Acid Mother Temple
April 26, 2017
April 27, 2017
Acid Mother's Temple
Acid Mother's Temple drill a hole into your cerebral cortex,
apply a lysergic poultice to the open wound and let nature take
its course. And course they do it on a fantastic voyage right
through your synapses. They let the effect build. Higashi Hiroshi
modulates a sine wave to set up a space rock tingle over a drone.
Tabata Mitsuru adds a splash of cheeky camp in white go
go boots, run nylons and a garment factory buck a bag blouse and
skirt. His occasional vocals add to the displacement.
Acid Mother's Temple
Mitsuru guitar plays Lloyd to Makoto 's Verlaine
if Marquee Moon was a sheet of blotter and Verlaine brought the
noise. That said, all ears are on Makoto. The simple repetitive
whole step and forth intervals set the "hit" that is Pink Lady
Lemonade into motion. The riff is supported by busy melodic bass,
shuffling drums and Kuiper Belt synth trails and theremin
squiggles. Makoto leads an increasingly jagged freakout
past the reluctantly downgraded Pluto. An unanticipated drop into
a bit of space funk is highlighted by the chicken scratch of Mitsuru's
second guitar. Finally, Satoshima's drums and S/T's
bass click into double time behind Makoto and the whole fucking
Wiry, inscrutable and wry, the genial Arto Lindsay looks
like the guy next door if he just happened to skronk a notable
rough mark into New York no-wave and a lighter but distinctive
imprimatur into the second wave of lilting pop Tropicalia. The
crowd at Once is respectable and enthusiastic. Tonight it's all
about the groove.
The band keeps a light but roiling touch throughout. They play
much of Lindsay's most recent Cuidado Madame disk. The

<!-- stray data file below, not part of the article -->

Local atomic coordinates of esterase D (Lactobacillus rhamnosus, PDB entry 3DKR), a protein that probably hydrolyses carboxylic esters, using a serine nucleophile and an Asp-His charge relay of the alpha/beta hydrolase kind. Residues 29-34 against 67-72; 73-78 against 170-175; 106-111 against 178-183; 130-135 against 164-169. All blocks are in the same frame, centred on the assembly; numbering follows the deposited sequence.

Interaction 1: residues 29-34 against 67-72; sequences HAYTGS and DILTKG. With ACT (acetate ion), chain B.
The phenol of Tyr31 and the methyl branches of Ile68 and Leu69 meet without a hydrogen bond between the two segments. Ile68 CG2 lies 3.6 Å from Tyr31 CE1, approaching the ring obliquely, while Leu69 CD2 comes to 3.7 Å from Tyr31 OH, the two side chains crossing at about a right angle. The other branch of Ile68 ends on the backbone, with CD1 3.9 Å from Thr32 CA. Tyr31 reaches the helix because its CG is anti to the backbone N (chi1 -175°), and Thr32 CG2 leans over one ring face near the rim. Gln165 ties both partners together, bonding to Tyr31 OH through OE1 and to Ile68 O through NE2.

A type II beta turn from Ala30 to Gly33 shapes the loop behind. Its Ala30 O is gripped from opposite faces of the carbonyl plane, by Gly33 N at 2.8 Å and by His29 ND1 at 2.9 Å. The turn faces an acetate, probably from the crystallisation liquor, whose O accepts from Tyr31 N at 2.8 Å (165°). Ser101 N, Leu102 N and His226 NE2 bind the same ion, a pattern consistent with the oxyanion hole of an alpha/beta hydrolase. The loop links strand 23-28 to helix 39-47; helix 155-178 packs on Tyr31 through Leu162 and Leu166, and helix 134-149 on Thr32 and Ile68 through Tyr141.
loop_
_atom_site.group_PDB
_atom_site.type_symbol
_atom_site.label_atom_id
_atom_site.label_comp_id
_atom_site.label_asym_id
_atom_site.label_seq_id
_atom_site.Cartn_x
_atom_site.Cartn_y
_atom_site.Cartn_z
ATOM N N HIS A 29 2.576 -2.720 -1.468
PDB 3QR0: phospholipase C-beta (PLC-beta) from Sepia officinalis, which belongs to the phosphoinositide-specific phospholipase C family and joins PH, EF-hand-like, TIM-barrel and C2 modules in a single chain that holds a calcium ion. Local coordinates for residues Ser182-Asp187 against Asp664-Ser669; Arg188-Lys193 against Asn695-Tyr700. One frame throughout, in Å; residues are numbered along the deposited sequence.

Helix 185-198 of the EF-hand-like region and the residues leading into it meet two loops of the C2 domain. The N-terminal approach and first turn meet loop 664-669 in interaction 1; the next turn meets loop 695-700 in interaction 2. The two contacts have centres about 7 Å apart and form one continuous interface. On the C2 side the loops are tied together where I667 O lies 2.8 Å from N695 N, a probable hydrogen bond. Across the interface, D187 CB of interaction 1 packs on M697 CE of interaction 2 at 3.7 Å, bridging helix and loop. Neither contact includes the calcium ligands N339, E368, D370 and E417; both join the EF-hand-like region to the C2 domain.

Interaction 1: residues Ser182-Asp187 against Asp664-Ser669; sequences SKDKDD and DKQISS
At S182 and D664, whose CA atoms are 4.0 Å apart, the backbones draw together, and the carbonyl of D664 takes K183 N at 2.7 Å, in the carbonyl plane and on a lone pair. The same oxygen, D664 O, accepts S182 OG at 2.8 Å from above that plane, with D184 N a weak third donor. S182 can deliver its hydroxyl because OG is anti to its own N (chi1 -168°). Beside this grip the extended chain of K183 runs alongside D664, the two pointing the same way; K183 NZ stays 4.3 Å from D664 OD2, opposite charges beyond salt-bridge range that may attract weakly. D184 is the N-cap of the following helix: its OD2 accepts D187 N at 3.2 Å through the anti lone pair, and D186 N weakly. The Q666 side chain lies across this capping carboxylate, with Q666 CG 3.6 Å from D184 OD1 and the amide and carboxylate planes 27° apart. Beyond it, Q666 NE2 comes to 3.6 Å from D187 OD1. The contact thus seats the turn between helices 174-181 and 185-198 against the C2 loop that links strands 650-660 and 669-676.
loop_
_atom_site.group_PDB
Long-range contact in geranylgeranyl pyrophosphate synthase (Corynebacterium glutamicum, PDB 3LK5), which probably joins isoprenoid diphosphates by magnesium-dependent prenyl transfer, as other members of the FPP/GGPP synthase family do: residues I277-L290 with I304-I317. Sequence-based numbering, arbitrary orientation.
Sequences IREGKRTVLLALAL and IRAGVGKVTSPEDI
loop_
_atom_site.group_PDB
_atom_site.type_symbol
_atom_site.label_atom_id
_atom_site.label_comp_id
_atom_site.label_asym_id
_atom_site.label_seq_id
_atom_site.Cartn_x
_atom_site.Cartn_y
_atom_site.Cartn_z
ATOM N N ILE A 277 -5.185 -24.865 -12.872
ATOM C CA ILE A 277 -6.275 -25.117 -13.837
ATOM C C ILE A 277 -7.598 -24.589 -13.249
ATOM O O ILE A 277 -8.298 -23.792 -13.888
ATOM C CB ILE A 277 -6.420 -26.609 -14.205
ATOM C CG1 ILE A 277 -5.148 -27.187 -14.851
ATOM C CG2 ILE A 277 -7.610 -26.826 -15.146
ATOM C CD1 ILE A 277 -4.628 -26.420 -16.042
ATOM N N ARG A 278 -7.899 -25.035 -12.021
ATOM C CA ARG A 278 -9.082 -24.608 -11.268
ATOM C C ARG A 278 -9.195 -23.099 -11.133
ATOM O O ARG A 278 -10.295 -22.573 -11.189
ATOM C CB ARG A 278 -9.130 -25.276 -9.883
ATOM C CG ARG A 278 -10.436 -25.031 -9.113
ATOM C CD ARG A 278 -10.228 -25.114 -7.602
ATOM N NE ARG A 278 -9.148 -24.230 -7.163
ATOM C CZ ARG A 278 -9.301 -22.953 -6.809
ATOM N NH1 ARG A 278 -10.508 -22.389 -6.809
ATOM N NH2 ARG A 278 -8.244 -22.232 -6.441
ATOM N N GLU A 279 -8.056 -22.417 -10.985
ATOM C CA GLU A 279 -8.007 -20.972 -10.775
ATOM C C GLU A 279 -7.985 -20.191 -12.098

drummer lays down a loop then plays a skittish syncopated or skewed
hop hop groove. He layers in triggered splashes of percussion
and synth and keeps things busy and insistent, locked in or locked
out of the bass.
Melvin Gibbs on five string bass keeps the big grooves
fat on that bottom string. The black nylons sound fast, round
and smooth on his melodic runs. He dampens them all with his left
hand and slashes out a cool, almost tuneless rhythmic kick. He
twists it all up with judicious use of them there stompboxes.
The keys float pretty through the more winsome tunes - especially
those sung in Portuguese. Something about the electric keys reminds
me of the departed too soon Gil Scott Heron. Like the bass and
drums, the keys twist a few knobs and build up the groove.
Lindsay takes nothing you would recognize as a conventional
solo. When he works his Danelectro twelve string it is usually
with dampened strings and short bursts of contrast slash and burn
rhythm and a finger splay of notes up and down the neck that demand
your attention. He keeps it in check - maybe a bit too much.
He smiles or briefly contorts
his face like a transcendent Buddha happy to misbehave.
The lyrics skip the politics of Tropicalisimo in favor of the politics of lovers,
place, and relationships. Lindsay's vocals float on the band's midnight in a
muy hip Rio nightclub vibe. He takes great care with the lyrics. Small pushes,
bends on the notes and drops to an almost whisper create the tension and releases
in the vocal. Then, he tears at the fretboard. The band percolates. They encore
with the reggae tinged Simply Are. The surface is smooth but there are fantastic
creatures wriggling about down below. Discover something new.